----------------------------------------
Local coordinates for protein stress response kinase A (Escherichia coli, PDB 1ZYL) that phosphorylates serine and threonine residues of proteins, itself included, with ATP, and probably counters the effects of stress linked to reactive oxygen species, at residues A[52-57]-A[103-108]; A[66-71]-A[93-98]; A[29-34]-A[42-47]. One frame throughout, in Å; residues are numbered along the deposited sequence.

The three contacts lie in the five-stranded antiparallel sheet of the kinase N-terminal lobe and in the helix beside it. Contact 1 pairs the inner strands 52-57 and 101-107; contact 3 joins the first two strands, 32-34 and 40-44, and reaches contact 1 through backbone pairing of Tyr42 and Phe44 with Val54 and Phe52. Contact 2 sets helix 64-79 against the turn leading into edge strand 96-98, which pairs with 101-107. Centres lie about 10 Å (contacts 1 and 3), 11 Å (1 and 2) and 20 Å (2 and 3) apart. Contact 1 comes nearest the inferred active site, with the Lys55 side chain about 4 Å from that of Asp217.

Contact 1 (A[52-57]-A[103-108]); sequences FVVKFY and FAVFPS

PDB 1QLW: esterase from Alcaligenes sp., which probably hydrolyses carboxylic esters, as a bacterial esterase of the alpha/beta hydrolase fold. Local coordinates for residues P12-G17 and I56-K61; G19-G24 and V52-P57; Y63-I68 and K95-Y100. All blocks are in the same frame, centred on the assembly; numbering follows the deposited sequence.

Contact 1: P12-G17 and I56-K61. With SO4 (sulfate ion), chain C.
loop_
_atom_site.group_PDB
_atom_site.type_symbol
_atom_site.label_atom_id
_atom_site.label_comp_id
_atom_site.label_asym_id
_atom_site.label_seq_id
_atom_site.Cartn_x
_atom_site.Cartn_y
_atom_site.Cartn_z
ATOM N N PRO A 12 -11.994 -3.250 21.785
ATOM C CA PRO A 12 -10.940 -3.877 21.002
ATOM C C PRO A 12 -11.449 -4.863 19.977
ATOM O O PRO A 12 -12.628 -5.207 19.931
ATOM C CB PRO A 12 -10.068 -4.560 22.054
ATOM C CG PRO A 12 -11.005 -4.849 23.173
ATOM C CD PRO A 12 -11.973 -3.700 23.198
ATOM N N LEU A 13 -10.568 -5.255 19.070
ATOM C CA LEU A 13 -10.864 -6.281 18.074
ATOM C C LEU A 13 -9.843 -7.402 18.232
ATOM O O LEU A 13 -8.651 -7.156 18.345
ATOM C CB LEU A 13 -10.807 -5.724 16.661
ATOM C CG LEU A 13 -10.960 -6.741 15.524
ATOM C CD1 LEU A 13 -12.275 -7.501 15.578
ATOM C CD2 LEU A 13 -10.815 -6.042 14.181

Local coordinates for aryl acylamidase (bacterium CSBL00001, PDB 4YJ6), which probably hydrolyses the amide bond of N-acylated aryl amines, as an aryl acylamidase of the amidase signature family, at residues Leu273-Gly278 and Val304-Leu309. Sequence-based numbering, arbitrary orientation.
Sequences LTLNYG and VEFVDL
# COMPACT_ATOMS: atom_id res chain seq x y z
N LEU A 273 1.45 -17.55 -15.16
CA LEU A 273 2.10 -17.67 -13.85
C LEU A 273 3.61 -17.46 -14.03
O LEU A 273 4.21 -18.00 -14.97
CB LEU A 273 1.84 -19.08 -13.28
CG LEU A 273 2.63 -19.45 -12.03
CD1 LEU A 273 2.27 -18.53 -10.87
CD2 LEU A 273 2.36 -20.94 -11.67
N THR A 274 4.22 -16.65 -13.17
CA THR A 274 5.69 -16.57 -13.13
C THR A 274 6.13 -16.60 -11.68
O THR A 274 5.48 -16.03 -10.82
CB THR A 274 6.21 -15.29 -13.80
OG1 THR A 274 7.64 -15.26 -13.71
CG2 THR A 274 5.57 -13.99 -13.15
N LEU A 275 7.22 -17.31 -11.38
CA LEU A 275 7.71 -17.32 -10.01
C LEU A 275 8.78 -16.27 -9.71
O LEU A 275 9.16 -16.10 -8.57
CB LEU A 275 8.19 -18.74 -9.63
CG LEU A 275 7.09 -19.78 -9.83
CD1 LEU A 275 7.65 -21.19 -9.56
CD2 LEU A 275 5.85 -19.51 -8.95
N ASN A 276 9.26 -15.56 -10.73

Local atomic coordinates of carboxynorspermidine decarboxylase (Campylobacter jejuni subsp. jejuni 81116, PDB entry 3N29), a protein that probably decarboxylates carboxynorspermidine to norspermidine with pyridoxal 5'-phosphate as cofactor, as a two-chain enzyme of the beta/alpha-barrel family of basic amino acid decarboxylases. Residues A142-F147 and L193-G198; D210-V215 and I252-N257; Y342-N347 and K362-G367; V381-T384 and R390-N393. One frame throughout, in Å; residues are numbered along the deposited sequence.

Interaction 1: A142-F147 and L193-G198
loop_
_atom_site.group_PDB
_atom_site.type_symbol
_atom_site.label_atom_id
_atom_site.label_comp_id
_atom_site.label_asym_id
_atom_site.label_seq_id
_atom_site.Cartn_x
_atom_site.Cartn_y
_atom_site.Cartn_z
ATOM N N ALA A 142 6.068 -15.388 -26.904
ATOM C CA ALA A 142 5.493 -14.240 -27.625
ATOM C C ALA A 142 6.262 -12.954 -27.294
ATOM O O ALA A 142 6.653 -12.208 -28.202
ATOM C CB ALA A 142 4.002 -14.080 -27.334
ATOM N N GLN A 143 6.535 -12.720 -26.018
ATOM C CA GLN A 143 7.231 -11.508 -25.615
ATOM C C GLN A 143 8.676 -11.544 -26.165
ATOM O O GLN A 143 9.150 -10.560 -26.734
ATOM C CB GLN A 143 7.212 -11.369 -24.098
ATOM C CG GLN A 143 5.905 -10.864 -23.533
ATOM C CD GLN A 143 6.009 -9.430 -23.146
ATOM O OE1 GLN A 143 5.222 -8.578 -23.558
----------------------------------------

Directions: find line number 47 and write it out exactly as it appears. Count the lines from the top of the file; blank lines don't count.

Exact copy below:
OG1 THR A 274 7.64 -15.26 -13.71